Solibri Spotlight - Issue 5

The 2nd Key to SMC - Rules and Rulesets

In the previous newsletter (Issue 4) we focused on the Roles or Functions of the Solibri Model Checker (SMC) user. We mentioned that when roles are identified, it is also possible to associate specific rulesets with those roles. These rulesets are normally aligned with the specific types of checks that the user wants to apply on a frequent basis, and once established they are at your fingertips, no need to search for them. Rulesets and the templates that allow you to modify the actually checking variables are at the core of SMC. The range of checks that you can choose from is extensive and really allows you to look at your BIM from multiple perspectives. The way to best understand the hierarchy of checking is as follows: Think of Rules as Topical Areas (i.e. QA/QC, Energy, Safety, Code Compliance, BIM Validation, Coordination, etc.). Then there are templates within those topics that allow you to set the parameters for your specific 'check' (i.e. allowable distances between objects, paths of travel, occupancy, turning radius, etc.). Then the templates essentially 'roll-up' into what we call 'rulesets'. These rulesets can be project specific, team specific or saved for any type of usage you desire. Once created, they can be saved and/or shared with others within your project team or organization, saving them tremendous amounts of time and ensuring that all of your checks will be applied with an unprecedented level of consistency. SMC is truly a different analytical application. By applying these rules-based checks, you are able to verify, validate and analyze the way the model has been authored, as well as the data that is being carried within the BIM. You are actually measuring the quality of the model, against a set of specifications, requirements or design criteria. And, if your requirements change, it is as simple as changing a variable in a template, and you are applying an updated check within minutes. We will discuss the application of rulesets in this issue and some steps you can follow to tailor SMC for your specific needs. Enjoy this issue and please follow the links to access supporting information that is provided.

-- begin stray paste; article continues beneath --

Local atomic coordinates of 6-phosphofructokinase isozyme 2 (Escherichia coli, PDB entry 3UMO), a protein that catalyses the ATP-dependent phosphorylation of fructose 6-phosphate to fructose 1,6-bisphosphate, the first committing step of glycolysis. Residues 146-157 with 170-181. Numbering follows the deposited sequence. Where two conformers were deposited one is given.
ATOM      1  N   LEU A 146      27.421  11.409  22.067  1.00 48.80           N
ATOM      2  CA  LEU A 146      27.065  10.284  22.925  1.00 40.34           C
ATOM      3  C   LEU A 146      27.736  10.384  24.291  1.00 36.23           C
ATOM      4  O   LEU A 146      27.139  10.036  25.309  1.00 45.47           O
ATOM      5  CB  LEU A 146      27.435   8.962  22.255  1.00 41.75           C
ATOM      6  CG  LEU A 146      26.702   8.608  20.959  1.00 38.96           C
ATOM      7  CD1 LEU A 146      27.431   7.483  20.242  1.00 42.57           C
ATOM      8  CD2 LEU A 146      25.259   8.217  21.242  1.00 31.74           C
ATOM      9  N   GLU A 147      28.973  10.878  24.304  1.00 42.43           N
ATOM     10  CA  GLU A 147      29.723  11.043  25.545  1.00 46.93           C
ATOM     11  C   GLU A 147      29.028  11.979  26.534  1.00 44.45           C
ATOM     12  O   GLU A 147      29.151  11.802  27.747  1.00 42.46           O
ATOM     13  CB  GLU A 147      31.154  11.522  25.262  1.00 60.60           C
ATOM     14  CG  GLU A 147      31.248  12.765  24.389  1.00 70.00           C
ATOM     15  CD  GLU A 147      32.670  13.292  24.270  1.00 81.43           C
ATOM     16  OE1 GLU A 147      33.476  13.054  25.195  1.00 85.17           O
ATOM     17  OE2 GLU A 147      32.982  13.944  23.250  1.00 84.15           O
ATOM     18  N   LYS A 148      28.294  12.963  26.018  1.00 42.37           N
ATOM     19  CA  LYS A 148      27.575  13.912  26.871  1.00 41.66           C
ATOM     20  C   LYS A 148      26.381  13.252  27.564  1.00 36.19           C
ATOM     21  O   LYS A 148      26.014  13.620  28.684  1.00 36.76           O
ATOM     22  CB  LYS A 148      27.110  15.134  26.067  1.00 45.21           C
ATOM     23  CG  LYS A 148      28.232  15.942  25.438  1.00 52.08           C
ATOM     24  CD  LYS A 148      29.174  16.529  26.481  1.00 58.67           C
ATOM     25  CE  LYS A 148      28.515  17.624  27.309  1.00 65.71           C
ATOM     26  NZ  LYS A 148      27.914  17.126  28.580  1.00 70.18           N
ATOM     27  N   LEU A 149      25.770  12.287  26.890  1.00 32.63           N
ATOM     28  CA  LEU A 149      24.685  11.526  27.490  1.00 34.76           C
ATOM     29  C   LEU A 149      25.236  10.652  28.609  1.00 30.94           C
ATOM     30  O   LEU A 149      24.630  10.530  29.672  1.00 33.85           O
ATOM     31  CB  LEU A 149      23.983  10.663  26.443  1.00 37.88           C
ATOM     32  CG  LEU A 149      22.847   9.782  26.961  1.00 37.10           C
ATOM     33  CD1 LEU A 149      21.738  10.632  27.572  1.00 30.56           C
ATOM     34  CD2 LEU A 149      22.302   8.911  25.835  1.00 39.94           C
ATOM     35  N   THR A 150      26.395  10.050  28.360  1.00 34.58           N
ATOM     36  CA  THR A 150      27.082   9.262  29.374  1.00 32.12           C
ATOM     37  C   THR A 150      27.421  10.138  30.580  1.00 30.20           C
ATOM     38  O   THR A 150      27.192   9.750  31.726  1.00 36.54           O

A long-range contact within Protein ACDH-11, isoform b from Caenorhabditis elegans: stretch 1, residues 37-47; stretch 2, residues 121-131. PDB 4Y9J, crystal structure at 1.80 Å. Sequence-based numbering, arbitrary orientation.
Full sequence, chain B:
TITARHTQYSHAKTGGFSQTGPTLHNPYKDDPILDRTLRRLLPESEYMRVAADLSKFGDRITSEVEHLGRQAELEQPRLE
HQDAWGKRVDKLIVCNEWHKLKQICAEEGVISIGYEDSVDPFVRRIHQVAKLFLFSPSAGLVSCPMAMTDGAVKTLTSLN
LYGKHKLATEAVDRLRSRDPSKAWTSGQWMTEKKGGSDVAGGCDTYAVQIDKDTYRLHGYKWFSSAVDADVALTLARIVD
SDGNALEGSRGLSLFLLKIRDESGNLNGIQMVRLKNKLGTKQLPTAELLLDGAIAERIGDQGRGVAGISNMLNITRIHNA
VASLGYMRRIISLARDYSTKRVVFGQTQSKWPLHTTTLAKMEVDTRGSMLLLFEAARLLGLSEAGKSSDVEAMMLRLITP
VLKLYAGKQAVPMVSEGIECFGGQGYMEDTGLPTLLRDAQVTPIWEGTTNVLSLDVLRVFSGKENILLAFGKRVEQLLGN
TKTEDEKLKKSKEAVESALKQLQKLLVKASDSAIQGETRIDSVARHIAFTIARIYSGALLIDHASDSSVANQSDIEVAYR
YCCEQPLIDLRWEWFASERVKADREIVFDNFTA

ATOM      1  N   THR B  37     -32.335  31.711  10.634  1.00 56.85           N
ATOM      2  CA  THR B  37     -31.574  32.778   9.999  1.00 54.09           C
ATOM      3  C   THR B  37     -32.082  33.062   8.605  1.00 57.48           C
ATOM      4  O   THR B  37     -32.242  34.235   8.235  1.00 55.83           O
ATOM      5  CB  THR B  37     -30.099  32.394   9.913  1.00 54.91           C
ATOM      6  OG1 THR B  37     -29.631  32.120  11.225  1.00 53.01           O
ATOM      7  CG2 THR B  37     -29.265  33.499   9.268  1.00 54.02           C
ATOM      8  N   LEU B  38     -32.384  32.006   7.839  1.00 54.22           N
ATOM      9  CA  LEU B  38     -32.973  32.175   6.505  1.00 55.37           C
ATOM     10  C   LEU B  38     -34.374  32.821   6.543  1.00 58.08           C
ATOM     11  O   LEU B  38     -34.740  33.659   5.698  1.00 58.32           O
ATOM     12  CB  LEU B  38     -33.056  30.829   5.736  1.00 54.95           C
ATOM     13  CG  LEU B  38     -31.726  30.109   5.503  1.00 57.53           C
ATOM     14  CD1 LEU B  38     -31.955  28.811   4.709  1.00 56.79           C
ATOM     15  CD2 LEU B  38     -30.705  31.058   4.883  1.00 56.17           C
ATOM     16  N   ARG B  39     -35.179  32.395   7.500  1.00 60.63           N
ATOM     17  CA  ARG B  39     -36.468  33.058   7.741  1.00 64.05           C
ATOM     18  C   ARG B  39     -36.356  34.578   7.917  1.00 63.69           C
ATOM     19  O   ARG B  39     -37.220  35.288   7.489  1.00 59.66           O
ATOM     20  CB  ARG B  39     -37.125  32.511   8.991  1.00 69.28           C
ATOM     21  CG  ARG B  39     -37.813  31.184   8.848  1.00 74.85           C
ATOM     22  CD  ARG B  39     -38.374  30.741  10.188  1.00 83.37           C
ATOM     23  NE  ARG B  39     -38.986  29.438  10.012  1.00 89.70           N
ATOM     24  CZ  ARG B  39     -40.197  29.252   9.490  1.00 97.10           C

SMC and BIM Use Cases

As we continue our focus on macro level Use Cases, just remember there's no need to buy a different technology each time a new requirement is identified. Just check the Solibri Solution Center (SSC) or use the ruleset templates included in SMC. We are here If you need any help. We know the information in the models is 'consistently inconsistent'. This means verifying and validating the data is critical. What good is data if you don't know its accuracy, completeness, or compliance with an established requirement? If you are modeling to support any of the requirements below, SMC should be part of your workflow. • COBie • LOD • Model QA/QC • Code Compliance (AutoCodes) • Construction Site Safety • Owner Space Audits • Coordination • BIM Guidelines & Requirements • Risk Mitigation • BIM Validation • GSA - Spatial Validation • Information Takeoff - Estimating